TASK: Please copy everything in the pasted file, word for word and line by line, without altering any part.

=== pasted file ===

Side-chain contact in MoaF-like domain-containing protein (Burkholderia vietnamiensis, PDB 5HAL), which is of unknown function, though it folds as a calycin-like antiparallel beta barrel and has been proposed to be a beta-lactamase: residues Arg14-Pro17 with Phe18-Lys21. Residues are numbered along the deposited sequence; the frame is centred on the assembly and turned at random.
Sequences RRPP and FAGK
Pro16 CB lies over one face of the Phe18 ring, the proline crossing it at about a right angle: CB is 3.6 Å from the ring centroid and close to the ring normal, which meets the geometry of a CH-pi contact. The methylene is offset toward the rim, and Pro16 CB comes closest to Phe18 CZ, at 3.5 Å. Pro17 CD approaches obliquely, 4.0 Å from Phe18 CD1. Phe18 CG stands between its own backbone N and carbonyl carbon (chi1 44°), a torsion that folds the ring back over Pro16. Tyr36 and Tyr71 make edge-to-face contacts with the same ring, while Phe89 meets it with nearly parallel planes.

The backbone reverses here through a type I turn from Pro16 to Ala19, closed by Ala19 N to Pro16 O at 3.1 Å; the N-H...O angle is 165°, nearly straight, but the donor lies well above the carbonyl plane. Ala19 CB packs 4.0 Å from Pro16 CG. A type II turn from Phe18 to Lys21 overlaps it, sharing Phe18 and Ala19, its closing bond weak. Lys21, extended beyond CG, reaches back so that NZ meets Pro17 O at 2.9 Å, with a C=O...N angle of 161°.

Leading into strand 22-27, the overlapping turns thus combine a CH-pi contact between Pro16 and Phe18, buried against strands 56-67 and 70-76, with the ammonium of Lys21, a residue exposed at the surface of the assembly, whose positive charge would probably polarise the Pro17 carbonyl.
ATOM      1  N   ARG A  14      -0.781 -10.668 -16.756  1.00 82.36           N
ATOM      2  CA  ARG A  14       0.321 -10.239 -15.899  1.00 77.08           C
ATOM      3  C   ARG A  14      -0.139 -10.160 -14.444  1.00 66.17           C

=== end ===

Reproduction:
Side-chain contact in MoaF-like domain-containing protein (Burkholderia vietnamiensis, PDB 5HAL), which is of unknown function, though it folds as a calycin-like antiparallel beta barrel and has been proposed to be a beta-lactamase: residues Arg14-Pro17 with Phe18-Lys21. Residues are numbered along the deposited sequence; the frame is centred on the assembly and turned at random.
Sequences RRPP and FAGK
Pro16 CB lies over one face of the Phe18 ring, the proline crossing it at about a right angle: CB is 3.6 Å from the ring centroid and close to the ring normal, which meets the geometry of a CH-pi contact. The methylene is offset toward the rim, and Pro16 CB comes closest to Phe18 CZ, at 3.5 Å. Pro17 CD approaches obliquely, 4.0 Å from Phe18 CD1. Phe18 CG stands between its own backbone N and carbonyl carbon (chi1 44°), a torsion that folds the ring back over Pro16. Tyr36 and Tyr71 make edge-to-face contacts with the same ring, while Phe89 meets it with nearly parallel planes.

The backbone reverses here through a type I turn from Pro16 to Ala19, closed by Ala19 N to Pro16 O at 3.1 Å; the N-H...O angle is 165°, nearly straight, but the donor lies well above the carbonyl plane. Ala19 CB packs 4.0 Å from Pro16 CG. A type II turn from Phe18 to Lys21 overlaps it, sharing Phe18 and Ala19, its closing bond weak. Lys21, extended beyond CG, reaches back so that NZ meets Pro17 O at 2.9 Å, with a C=O...N angle of 161°.

Leading into strand 22-27, the overlapping turns thus combine a CH-pi contact between Pro16 and Phe18, buried against strands 56-67 and 70-76, with the ammonium of Lys21, a residue exposed at the surface of the assembly, whose positive charge would probably polarise the Pro17 carbonyl.
ATOM      1  N   ARG A  14      -0.781 -10.668 -16.756  1.00 82.36           N
ATOM      2  CA  ARG A  14       0.321 -10.239 -15.899  1.00 77.08           C
ATOM      3  C   ARG A  14      -0.139 -10.160 -14.444  1.00 66.17           C